Midway through Jade City, I realized that I felt complete trust in its author to a degree that I had never felt before. I trusted that Fonda Lee knew her world, from its geopolitics to its cuisine. I trusted that she knew her characters, how they would act and react, and where they would clash. I trusted that she knew her craft, that she knew how to spin character, setting, and conflict into the thread of the story. And that the story would be moving but never manipulating—that any triumph or heartbreak I felt for these characters would be thoroughly earned.
None of this trust was misplaced. Jade City, the first entry in the Green Bone Saga, is a masterclass in crafting an epic fantasy that resonates on personal and thematic levels.
On the island of Kekon, Green Bone warriors train in the use of jade. The island’s culture is entwined with this magical jade, which heightens strength and senses. Green Bone clans are integral parts of society, from their head families, to the Fists and Fingers who fight for them, to the lantern men whose businesses are pledged in their service.
In the No Peak Clan, leadership has recently passed to the patriarch’s grandson, the new Pillar Kaul Lan. Lan’s fiery brother, Hilo, is at his right hand; his sister Shae is just returning to Kekon after years abroad, determined to live her life outside the clan. But the Mountain Clan is moving to challenge No Peak, and a new drug is letting others use jade with no regard for Kekonese traditions and training. Now the Kaul siblings must figure out how to steer their clan forward in a changing world.
The magical jade itself is fodder for rich characterization and thrilling fight choreography as the Green Bones of No Peak use their training to fight for their clan. Adopted Kaul cousin Anden is finishing his own training to become a Green Bone. He and his classmates build jade tolerance and learn how to harness disciplines like Strength, Perception, and Lightness. Yet Anden worries about his high sensitivity to jade, which makes him powerful but potentially susceptible to overexposure.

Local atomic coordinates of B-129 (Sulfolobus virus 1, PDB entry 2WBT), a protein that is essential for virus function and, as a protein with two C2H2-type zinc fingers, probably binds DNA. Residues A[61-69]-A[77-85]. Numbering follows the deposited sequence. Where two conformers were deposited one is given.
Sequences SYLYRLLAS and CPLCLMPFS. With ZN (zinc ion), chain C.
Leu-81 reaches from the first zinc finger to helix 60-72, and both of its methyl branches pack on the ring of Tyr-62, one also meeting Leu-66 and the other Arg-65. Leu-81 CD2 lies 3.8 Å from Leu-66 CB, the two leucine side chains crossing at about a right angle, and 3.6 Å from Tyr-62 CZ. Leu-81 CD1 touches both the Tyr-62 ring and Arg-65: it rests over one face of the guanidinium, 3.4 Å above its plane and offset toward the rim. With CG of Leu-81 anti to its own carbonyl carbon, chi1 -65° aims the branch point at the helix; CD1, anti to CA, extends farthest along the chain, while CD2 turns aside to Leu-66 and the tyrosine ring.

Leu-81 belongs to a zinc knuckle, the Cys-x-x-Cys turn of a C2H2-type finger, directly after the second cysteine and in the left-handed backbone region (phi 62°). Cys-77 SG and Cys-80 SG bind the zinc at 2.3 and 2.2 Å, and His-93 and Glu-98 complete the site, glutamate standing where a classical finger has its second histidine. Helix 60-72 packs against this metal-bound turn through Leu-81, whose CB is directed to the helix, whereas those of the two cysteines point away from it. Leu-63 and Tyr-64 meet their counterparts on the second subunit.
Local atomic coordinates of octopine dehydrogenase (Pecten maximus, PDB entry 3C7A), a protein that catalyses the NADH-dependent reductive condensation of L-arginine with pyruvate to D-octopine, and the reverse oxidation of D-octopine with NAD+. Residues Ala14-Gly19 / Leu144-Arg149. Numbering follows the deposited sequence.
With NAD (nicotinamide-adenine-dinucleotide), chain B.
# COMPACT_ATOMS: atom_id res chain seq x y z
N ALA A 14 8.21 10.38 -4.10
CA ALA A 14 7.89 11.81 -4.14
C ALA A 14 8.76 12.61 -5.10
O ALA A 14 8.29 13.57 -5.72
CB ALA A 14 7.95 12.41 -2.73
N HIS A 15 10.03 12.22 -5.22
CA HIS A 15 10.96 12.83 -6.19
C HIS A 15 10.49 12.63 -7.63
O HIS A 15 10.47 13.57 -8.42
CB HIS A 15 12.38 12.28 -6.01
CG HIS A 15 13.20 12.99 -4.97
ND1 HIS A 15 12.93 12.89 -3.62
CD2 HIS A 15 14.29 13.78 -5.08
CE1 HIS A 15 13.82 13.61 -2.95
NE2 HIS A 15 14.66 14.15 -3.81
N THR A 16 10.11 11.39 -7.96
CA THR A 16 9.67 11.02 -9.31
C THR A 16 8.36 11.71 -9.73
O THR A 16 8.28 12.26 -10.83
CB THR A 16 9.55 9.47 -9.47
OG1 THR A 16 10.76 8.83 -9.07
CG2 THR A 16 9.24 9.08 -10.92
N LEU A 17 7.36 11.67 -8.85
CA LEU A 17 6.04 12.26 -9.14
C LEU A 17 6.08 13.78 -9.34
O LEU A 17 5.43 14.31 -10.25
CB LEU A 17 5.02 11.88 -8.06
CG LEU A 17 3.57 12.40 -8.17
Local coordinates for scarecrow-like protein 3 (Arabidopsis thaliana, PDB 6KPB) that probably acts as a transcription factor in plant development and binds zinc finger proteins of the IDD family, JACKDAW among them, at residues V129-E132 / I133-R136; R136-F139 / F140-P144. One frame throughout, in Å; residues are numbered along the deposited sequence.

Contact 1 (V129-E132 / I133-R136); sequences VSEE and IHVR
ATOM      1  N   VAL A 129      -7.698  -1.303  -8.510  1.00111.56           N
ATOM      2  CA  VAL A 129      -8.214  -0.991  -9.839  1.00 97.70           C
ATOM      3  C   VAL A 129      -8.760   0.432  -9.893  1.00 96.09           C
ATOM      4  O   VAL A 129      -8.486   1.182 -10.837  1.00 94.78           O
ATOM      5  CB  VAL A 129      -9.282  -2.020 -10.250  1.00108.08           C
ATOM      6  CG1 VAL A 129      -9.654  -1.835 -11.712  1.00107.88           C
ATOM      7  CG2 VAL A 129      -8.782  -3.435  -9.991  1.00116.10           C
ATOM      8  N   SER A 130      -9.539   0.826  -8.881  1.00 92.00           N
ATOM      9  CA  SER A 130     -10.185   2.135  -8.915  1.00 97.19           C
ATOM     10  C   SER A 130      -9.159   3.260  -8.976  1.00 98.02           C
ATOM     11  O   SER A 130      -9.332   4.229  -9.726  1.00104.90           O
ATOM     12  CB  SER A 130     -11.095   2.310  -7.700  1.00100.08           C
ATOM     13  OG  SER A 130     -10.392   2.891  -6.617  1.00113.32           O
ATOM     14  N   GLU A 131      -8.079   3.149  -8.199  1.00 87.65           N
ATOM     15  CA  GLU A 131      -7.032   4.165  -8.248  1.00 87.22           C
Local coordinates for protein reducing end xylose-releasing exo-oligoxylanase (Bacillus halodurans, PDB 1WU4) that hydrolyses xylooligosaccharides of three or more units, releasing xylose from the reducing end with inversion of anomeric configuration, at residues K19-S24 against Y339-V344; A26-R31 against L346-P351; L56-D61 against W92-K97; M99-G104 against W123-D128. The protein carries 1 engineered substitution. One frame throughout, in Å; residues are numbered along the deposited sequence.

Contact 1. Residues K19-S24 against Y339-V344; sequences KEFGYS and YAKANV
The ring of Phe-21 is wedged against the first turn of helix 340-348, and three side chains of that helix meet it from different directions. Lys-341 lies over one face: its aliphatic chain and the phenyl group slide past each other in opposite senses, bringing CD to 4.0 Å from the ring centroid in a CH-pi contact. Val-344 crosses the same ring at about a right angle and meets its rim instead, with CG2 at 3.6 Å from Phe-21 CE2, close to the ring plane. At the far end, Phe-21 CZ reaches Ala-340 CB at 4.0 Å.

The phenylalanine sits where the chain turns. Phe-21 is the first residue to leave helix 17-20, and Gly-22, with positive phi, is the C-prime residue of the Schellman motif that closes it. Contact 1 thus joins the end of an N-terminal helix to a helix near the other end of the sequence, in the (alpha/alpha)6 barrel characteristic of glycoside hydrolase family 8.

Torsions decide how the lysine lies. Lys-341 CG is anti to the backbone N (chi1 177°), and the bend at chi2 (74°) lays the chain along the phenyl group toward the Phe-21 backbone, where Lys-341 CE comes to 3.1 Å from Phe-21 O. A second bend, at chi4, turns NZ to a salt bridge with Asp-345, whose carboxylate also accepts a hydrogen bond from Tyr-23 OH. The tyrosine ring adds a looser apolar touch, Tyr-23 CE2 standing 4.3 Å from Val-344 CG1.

In addition to its jade-enhanced martial arts, Jade City has all the elements I enjoy in gangster stories, from the strategizing to the family saga. Yet it is self-aware enough not to fall into the casual sexism and erasure of women that are so common in that genre. Kekon isn’t free from sexism, but Lee examines it and features women characters who claim their agency. It’s refreshing to read a gangster story that reframes the genre and addresses its problematic elements.
With pre-industrial Europe still a default epic fantasy setting, it is also refreshing to read a secondary-world fantasy that takes place in an Asian-inspired setting, and also in a relatively modern one. Characters in Jade City drive cars, they talk on the phone, they work in factories. The magic and the modernity exist side by side, and neither feels out of place. In fact, with the way jade and Green Bone clans structure society, they make sense together.
One reason Jade City works so well is that Lee knows her world on both large and small scales. So much of the tension at the core of gangster family sagas comes from the clash of the familial sphere with ruthless, violent business. These characters carry the baggage of lifelong sibling dynamics as they calculate their next move in clan business. They reckon with their relationships to Kekonese tradition even as times change and international politics loom ever larger over their small island.
The craft of Jade City is not limited to the more technical aspects of its prose and world-building. This book is emotionally resonant: I felt deeply for these characters, whether my heart was breaking for them or I was raging at them. For a slow reader like me, Jade City was a gradual immersion into Kekon’s culture and history. As more of the world and the characters were revealed, my investment in the story grew stronger. This is equally true of the sequel, Jade War, which expands the geographic and cultural scope of the storytelling. I look forward to how Lee concludes the series, and I trust that she will steer her world and her characters where they need to go.
Lily Weitzman is a programming, outreach, and communications librarian at the Public Library of Brookline, Massachusetts. That means that on any given day, she might be found leading a poetry reading group, managing the science fiction and fantasy collections, teaching technology skills, or helping you find the title of that book you heard about on public radio. She has previously worked on a Yiddish oral history project and volunteered as an aquarium educator. Outside the library, Lily chairs the Yiddish Committee at Boston Workers Circle.